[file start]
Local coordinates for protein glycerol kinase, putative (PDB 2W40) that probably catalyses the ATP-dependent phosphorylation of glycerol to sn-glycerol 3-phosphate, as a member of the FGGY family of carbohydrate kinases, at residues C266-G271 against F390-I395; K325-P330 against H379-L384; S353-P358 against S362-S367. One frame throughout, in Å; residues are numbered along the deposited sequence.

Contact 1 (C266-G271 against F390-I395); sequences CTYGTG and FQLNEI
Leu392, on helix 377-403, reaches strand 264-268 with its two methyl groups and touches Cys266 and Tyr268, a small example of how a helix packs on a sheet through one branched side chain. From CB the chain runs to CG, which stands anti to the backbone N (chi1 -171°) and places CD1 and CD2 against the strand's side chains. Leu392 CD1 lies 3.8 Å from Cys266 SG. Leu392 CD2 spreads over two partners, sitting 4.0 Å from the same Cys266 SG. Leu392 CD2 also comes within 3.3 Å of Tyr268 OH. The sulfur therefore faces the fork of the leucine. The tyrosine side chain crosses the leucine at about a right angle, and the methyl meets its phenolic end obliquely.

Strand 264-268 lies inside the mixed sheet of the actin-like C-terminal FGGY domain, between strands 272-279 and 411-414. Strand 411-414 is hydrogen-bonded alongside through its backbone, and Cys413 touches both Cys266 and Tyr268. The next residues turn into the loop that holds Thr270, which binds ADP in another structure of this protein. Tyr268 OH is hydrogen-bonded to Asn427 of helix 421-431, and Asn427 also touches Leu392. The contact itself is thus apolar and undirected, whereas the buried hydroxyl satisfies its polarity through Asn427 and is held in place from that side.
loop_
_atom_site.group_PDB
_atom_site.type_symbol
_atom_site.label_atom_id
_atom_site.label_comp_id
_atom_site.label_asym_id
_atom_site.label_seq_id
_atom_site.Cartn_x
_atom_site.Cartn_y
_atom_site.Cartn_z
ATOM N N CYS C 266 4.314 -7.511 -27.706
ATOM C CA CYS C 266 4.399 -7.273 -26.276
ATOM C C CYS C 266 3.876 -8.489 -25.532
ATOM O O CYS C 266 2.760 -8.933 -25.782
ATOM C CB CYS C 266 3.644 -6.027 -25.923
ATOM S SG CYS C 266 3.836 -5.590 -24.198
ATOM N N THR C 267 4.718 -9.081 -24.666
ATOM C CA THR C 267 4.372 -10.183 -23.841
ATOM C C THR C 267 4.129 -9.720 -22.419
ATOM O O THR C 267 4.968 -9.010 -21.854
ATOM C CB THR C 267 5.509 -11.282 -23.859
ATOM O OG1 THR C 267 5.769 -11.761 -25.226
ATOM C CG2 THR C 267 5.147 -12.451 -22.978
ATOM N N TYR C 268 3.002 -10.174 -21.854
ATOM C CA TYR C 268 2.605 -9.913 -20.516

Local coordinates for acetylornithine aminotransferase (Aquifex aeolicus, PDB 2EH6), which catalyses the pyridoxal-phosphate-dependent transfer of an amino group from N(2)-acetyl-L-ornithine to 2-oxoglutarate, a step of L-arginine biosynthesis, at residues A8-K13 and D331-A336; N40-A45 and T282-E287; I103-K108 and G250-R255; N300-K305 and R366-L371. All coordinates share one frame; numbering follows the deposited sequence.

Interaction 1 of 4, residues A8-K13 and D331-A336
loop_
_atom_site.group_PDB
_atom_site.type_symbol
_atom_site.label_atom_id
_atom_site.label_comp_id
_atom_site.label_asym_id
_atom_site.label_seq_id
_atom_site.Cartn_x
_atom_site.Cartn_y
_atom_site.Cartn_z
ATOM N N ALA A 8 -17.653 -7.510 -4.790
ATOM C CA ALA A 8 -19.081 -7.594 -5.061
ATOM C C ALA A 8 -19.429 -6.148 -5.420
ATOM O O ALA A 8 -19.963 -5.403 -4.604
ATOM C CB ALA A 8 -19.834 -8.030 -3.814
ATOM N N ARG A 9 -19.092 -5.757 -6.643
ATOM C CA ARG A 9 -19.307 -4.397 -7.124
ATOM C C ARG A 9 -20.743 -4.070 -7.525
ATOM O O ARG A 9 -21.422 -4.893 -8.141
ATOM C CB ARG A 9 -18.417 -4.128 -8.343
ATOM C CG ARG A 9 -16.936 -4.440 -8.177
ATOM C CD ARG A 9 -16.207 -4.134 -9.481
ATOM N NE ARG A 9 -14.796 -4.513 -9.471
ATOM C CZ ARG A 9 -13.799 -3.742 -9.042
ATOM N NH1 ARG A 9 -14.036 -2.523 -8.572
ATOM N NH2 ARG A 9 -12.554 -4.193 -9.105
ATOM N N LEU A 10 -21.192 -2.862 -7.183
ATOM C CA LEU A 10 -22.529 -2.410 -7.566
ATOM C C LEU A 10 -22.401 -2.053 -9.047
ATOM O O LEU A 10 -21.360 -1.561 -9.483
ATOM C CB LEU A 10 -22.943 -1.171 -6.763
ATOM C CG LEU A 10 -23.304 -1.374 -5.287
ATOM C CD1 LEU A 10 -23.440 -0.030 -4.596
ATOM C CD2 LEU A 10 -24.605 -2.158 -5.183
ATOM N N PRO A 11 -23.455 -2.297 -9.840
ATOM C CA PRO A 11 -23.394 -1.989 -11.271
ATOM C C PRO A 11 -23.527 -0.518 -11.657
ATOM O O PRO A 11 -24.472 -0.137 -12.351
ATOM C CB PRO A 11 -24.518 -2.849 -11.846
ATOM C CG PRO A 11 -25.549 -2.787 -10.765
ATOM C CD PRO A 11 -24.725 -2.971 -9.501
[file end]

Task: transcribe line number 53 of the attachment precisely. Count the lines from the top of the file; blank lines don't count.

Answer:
ATOM C CD ARG A 9 -16.207 -4.134 -9.481